Using colourvision

Felipe M. Gawryszewski

2017-10-09




1 Introduction

This is a practical user guide to colourvision. Colour vision models allow appraisals of colour patches independently of the human vison. More detailed explanation on colour vision models is provided elsewhere (Kelber, Vorobyev, and Osorio 2003; Endler and Mielke 2005; Osorio and Vorobyev 2008; Kemp et al. 2015; Renoult, Kelber, and Schaefer 2017; Gawryszewski 2017).

Package colourvision has functions to the three most commonly used models by ecologists, behavioural ecologists, and evolutionary biologists (Chittka 1992; Vorobyev and Osorio 1998; Vorobyev et al. 1998; Endler and Mielke 2005), and a generic function to build alternative models based on the same set of general assumptions. These models have been extended to accept any number of photoreceptor types, i.e., the same model may be applied to a dichromatic mammal and a tentativelly pentachromatic dipterean. Modelling functions provide a comprehensive output, which may be visualised into publication-ready colour space plots.



2 Data handling

This section shows functions applied to colour data before model calculations.

2.1 spec.denoise()

Applies a smooth.spline for a data frame containing spectrometric data. Useful when raw data from spectrophotometer output are noisy.

spider.smooth<-spec.denoise(spider)
Figure 1. Effect of `spec.denoise( )` applied to a reflectance curve.

Figure 1. Effect of spec.denoise( ) applied to a reflectance curve.



2.2 photor()

Photoreceptor sensitivity curves are seldom available, but they can be estimated using wavelength of maximum sensitivity (\(\lambda_{max}\); Govardovskii et al. 2000). photor generates photoreceptor sensitivity spectra based on \(\lambda_{max}\) values:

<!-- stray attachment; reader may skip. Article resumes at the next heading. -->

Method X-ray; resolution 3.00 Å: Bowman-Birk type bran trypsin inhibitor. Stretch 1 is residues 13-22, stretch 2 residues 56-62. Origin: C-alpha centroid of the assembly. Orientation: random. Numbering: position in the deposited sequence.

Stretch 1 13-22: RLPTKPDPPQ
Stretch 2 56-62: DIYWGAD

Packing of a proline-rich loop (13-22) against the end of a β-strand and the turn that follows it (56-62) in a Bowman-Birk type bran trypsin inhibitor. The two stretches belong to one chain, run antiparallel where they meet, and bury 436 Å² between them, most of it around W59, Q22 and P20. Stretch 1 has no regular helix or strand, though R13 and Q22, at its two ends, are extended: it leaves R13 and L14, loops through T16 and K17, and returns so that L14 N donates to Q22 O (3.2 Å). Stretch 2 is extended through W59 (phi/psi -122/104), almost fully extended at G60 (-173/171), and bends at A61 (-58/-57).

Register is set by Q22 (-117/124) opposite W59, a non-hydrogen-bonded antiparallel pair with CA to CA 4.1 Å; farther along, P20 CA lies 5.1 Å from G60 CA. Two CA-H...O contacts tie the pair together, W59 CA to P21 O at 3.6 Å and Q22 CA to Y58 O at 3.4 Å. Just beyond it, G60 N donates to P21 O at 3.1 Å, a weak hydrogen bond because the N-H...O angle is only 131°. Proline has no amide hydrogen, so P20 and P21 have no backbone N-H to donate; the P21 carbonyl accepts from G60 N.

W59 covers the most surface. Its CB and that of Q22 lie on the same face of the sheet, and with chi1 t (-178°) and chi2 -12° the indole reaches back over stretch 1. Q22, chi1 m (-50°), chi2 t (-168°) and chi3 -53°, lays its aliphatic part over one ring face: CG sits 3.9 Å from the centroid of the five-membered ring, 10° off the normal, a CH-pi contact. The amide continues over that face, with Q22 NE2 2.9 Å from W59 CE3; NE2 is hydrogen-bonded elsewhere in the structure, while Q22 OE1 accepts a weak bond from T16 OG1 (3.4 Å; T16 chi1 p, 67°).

human<-photor(lambda.max = c(420,530,560), lambda = seq(400, 700, 1))
Figure 2. Estimated photoreceptor sensitivity curves based on wavelength of maximum sensitivity using `photor( )` function.

Figure 2. Estimated photoreceptor sensitivity curves based on wavelength of maximum sensitivity using photor( ) function.



2.3 logistic()

Creates a sigmoid reflectance curve. Useful for simulations using colour vision models (see for instance Gawryszewski 2017).

R<-logistic(x0=500, L=80, k=0.04)
Figure 3. Simulated reflectance spectrum using the `logistic( )` function.

Figure 3. Simulated reflectance spectrum using the logistic( ) function.



2.4 energytoflux()

Photoreceptors respond to photon numbers, not photon energy (Endler 1990). energytoflux converts Irradiance datum from energy units (\(uW \times cm^{-2} \times nm^{-1}\)) to quantum flux units (\(umol \times m^{-2} \times s^{-1}\)).

D65photon<-energytoflux(D65energy)
Figure 4. CIE D65 in photon energy (left) and quantum flux units (right)

Figure 4. CIE D65 in photon energy (left) and quantum flux units (right)



3 Colour Vision Models

3.1 The Basics

This section serves as a brief introduction to colour vision models, and to introduce internal package functions used to calculate colour vision models. For model specific functions (CTTKmodel, EMmodel, RNLmodel, RNLthres, and GENmodel) please refer to further sections in this manual.

Colour vision models require a minimum of four parameters for calculations: (1) photoreceptor sensitivity curves, (2) background reflectance spectrum, (3) illuminant spectrum, and (4) the stimulus reflectance spectrum (stimulus). Receptor noise limited models also require photoreceptor noise for each photoreceptor type.

Firstly, one needs to estimate photon catches of each photoreceptor type in the retina, which is function of the stimulus reflectance, photoreceptor sensitivity, and the illuminant spectrum: